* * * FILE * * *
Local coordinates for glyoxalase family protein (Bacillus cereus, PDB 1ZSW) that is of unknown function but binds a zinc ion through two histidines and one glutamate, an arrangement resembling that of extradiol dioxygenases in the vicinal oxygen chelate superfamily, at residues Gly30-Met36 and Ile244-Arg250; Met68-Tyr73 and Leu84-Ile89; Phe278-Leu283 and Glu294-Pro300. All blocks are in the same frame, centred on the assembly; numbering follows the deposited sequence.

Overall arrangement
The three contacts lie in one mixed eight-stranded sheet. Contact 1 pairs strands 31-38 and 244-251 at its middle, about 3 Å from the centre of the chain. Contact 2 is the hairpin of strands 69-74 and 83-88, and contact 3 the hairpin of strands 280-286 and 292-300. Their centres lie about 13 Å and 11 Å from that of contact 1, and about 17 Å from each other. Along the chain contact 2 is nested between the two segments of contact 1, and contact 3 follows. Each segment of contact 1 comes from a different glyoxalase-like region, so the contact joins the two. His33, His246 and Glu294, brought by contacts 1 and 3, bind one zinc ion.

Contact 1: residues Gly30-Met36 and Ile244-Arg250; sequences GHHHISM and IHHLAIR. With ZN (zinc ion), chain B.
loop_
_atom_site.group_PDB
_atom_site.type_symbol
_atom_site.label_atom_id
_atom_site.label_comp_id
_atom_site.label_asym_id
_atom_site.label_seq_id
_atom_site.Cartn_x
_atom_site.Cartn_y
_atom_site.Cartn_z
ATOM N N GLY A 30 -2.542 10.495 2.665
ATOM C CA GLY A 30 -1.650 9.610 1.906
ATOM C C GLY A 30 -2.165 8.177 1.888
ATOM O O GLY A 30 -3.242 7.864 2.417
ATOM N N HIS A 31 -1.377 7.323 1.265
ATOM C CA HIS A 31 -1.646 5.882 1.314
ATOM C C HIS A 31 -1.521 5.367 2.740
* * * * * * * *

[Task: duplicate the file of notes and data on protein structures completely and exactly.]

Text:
Local coordinates for glyoxalase family protein (Bacillus cereus, PDB 1ZSW) that is of unknown function but binds a zinc ion through two histidines and one glutamate, an arrangement resembling that of extradiol dioxygenases in the vicinal oxygen chelate superfamily, at residues Gly30-Met36 and Ile244-Arg250; Met68-Tyr73 and Leu84-Ile89; Phe278-Leu283 and Glu294-Pro300. All blocks are in the same frame, centred on the assembly; numbering follows the deposited sequence.

Overall arrangement
The three contacts lie in one mixed eight-stranded sheet. Contact 1 pairs strands 31-38 and 244-251 at its middle, about 3 Å from the centre of the chain. Contact 2 is the hairpin of strands 69-74 and 83-88, and contact 3 the hairpin of strands 280-286 and 292-300. Their centres lie about 13 Å and 11 Å from that of contact 1, and about 17 Å from each other. Along the chain contact 2 is nested between the two segments of contact 1, and contact 3 follows. Each segment of contact 1 comes from a different glyoxalase-like region, so the contact joins the two. His33, His246 and Glu294, brought by contacts 1 and 3, bind one zinc ion.

Contact 1: residues Gly30-Met36 and Ile244-Arg250; sequences GHHHISM and IHHLAIR. With ZN (zinc ion), chain B.
loop_
_atom_site.group_PDB
_atom_site.type_symbol
_atom_site.label_atom_id
_atom_site.label_comp_id
_atom_site.label_asym_id
_atom_site.label_seq_id
_atom_site.Cartn_x
_atom_site.Cartn_y
_atom_site.Cartn_z
ATOM N N GLY A 30 -2.542 10.495 2.665
ATOM C CA GLY A 30 -1.650 9.610 1.906
ATOM C C GLY A 30 -2.165 8.177 1.888
ATOM O O GLY A 30 -3.242 7.864 2.417
ATOM N N HIS A 31 -1.377 7.323 1.265
ATOM C CA HIS A 31 -1.646 5.882 1.314
ATOM C C HIS A 31 -1.521 5.367 2.740